Now in fairness to charter schools I have seen very similar things in traditional CPS high schools. The mother told me that the primary reason she enrolled her in a charter high school was to save money on tuition from what she had been paying for years in a Catholic school. She believed looking at the school from the outside it was just like a Catholic high school and was safe, she told me after the IEP meeting it was really was not like a Catholic school at all and there were some very worrisome students in the charter school who had not been a good influence on her own daughter. I think it is unlikely that this student would have done much better attending her local general high school, which the mother was completely opposed to sending her to.

    I guess this is an example of what could be called the dilemma of choice. Really given the family's economic situation there were no really good choices for this learning disabled student.

    Rod Estvan

  • Not saying that cheating on ISATs is also happening in Chicago public & charter schools, but this report was interesting: http://cpsobsessed.com/2010/06/03/report-from-clevelend/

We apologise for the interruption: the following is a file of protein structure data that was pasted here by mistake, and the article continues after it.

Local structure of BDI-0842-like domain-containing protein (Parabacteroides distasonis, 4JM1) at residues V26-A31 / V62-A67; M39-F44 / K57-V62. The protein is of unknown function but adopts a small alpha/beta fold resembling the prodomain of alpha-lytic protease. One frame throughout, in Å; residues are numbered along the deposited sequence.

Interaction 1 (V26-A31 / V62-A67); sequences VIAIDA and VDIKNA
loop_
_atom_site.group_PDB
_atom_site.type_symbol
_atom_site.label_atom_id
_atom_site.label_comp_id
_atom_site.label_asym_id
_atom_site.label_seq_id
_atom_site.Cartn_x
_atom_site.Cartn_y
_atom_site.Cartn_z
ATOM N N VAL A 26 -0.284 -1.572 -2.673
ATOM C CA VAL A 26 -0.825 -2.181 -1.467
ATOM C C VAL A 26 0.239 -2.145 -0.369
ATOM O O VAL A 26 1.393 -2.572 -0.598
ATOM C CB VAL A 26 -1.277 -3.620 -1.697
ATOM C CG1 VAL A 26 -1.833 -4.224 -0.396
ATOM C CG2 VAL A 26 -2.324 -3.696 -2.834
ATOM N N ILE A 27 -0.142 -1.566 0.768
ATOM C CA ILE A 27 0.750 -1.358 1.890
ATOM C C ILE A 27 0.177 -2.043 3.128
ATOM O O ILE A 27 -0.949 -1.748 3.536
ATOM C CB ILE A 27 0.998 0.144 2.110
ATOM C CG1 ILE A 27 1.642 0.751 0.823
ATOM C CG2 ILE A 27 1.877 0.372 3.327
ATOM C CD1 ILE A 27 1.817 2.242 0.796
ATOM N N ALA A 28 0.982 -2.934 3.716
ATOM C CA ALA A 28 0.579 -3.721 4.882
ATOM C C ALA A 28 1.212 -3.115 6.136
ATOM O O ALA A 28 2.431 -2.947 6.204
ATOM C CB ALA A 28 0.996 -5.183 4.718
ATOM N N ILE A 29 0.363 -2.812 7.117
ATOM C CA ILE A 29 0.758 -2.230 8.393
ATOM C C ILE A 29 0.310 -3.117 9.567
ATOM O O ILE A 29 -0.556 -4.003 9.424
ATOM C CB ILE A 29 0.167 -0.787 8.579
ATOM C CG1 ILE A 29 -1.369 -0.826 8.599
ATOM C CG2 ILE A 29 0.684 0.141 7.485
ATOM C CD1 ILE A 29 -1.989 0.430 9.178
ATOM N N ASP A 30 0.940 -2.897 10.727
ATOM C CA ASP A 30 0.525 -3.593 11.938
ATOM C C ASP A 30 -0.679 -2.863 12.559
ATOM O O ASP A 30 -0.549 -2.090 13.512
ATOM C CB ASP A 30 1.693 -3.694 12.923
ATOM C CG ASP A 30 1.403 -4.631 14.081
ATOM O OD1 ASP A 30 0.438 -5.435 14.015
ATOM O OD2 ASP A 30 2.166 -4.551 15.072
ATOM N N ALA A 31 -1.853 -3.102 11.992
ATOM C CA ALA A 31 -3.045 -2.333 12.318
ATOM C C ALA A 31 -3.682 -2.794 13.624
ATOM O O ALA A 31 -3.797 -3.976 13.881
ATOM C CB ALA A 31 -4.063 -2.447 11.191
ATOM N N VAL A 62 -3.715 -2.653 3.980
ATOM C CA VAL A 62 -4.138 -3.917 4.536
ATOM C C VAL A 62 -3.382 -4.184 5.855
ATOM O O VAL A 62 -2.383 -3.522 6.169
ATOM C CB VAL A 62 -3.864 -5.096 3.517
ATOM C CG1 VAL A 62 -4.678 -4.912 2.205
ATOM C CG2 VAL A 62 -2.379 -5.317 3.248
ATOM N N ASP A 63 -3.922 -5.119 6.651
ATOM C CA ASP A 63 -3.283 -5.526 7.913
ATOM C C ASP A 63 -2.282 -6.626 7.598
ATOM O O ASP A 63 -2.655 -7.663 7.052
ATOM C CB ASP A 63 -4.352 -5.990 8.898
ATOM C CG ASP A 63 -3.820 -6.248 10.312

• You also have the ability to throw out anyone that causes problems! You also get to throw out students with truancy problems! You are a private school and don't have to abide by CPS rules!

  • Student success is related to a number of factors:

    Early childhood education
    Parental and family support
    Socioeconomic background
    Availability of reading materials in the home
    Teacher quality
    Amount of instructional time
    Overall school environment
    Class size
    A school's student selection policies

    I don't doubt that a 7 hour school day and longer school year was a part of your success at Cristo Rey. But neighborhood schools simply face issues which Cristo Rey does not. To compare a neighborhood school to a private school (or a neighborhood school to a charter school, for that matter) is an invalid comparison. And to do so while demeaning others in the profession isn't helpful to anyone. We can all learn from various successes in differing schools without resorting to bashing others.

  • I'd like to see a list of each freshmen class to compare with the list of graduates four years later. And I'd like to see to what schools students get sent to when they opt out or are removed, expelled, counseled out, etc. That would make for interesting reading!